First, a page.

Smartphone Photography 101

Smartphone cameras have come a long way. Back in the day, so-called serious photographers shunned any shots taken on something that could also be used to call grandma. These days, though, all it takes is a modern smartphone to take exceptional images of your gear.

Take a look at our tips for getting the most out of your shots when listing on Reverb. Even if you’re using a regular camera, all of these guidelines definitely still apply.

And don’t forget, the Reverb iPhone App is live! Our app makes it easy to snap shots and make a listing. With the Reverb App in hand, you’ll be slinging gear with the best of them in no time.

Fundamentals

  • Use natural light.
  • Shoot against a single-color background like a white sheet or a hardwood floor.
  • Take a mix of full body shots and more detailed closeups. The more images the better.
  • Be creative and have fun. Nothing gets gearhounds hot on the trail of a new piece like a set of intriguing images.

Lighting

Whether you’re using an iPhone or some sort of top-secret NASA camera of the future, lighting is what truly separates the hits and the misses when taking photos of gear. Warm, even lighting will help your gear come across clearly and vibrantly for potential buyers.

Some tips for lighting your shots:

  1. Go outside. Take it from me, the sun is definitely cheaper than a new set of lights. Try shooting outside in a shaded area or on an overcast day. It’s best to avoid direct sunlight (especially when dealing with delicate instruments).
  2. If indoors, try using natural light from a window as your main source.
  3. If natural light isn’t an option, try using two lamps positioned as close as possible to your gear.
  4. Watch out for shadows. Don't worry, no one's watching as you contort your arms in bizarre, circus-performer-like ways.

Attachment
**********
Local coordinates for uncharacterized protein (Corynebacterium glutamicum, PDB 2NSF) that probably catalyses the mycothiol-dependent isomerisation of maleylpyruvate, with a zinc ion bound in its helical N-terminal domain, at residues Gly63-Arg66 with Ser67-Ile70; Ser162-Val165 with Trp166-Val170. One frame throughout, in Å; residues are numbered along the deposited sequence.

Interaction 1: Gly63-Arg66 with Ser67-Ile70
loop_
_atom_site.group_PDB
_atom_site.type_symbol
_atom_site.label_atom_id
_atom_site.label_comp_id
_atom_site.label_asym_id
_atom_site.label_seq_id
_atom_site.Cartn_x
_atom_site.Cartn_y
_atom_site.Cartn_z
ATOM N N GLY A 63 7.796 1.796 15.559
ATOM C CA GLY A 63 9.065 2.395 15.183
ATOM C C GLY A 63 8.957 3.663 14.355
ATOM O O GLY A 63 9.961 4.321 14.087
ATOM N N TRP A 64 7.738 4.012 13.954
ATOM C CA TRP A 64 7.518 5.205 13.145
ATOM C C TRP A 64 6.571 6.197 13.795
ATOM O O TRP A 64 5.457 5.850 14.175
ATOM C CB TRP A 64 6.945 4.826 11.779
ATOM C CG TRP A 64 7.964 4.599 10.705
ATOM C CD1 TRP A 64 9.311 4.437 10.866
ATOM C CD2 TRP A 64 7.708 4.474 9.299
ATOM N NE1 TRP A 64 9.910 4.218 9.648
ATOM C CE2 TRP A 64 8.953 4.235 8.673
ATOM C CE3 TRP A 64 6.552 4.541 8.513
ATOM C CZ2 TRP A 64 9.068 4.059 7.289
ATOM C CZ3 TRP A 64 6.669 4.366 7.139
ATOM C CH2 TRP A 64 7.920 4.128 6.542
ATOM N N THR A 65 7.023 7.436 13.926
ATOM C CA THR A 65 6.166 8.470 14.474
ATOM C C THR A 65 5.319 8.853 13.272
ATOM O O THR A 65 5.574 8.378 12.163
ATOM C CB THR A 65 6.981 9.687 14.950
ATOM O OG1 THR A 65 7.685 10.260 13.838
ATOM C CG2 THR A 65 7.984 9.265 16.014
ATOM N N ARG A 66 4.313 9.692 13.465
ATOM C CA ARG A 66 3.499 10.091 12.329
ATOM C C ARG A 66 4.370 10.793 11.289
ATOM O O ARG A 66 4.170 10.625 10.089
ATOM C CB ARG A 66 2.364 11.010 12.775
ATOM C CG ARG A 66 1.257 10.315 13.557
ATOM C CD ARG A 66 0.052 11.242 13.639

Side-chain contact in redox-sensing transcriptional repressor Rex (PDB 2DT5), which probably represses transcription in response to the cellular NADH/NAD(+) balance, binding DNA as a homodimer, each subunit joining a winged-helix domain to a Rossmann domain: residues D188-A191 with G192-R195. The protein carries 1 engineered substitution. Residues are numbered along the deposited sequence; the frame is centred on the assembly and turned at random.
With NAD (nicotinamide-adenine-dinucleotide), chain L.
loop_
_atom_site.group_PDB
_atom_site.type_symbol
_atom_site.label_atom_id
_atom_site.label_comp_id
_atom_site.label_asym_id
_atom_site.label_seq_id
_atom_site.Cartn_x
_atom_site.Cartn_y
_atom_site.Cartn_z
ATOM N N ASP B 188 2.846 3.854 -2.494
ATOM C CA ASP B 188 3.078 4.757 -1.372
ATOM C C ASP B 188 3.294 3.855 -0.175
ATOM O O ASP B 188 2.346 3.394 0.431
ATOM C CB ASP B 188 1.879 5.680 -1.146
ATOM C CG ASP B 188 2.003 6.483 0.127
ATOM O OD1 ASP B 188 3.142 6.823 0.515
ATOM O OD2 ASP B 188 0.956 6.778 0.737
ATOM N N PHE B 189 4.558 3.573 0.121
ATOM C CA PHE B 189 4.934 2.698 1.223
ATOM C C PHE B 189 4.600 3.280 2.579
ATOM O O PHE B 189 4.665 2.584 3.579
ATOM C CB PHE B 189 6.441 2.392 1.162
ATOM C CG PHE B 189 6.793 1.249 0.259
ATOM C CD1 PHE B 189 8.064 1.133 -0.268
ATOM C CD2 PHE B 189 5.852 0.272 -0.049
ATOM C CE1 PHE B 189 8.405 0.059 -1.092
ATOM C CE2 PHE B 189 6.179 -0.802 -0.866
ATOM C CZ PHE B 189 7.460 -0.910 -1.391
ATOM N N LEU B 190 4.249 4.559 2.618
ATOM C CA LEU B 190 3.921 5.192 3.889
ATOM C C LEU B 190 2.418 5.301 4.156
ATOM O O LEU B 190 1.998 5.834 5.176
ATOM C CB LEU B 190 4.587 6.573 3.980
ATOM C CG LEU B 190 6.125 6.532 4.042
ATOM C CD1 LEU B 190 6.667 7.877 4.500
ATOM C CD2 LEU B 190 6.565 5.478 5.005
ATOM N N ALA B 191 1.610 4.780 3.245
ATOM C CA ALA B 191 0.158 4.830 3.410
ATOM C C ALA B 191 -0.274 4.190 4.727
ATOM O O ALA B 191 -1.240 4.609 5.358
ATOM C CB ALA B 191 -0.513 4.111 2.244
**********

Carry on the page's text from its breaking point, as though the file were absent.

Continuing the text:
5. Avoid usiong a flash. It's almost always better to wait for improved lighting conditions than use a flash. Imagine your gear is a sensitive rock star that has the front of house guy tell the crowd to refrain from flash photography during the a set.

Get Up Close and Personal

Your gear isn’t like your date to the middle school dance: It’s okay to get nice and close. Buyers like to see every nook and cranny of a piece of gear they're eying. Give the people what they want.

Try filling the entire frame with highlighted portions of the piece. If you’re shooting a guitar, maybe some detailed shots of the pickups or a cross-section showing the height of the strings off the fretboard. Close-ups are also an vital way to show any issues or imperfections with your item.

The More the Merrier

Reverb doesn’t limit the amount of images you can add to a listing, so be bold. Take as many photos as you need to tell the whole story. Experiment with different angles and lighting, and have fun coming up with interesting shots. Heck, if you want to sneak in a few of you windmilling your axe with your favorite Springsteen red bandana, we won’t tell anyone.*

*except our mailing list

Other Tips

  • Crop, don't zoom. Zooming on a smartphone distorts the quality of the image. A quick crop achieves the same effect without degrading the image.
  • Clean your lens. It’s best to use a soft cloth like you would with your guitar, but a quick wipe with a shirt will work in a bind. Just not the one with barbecue sauce on it.
  • Use a tripod. Tripods and simple mounting devices for phones are easy to find and help eliminate blur in your pictures.
Real shots from real Reverb listings

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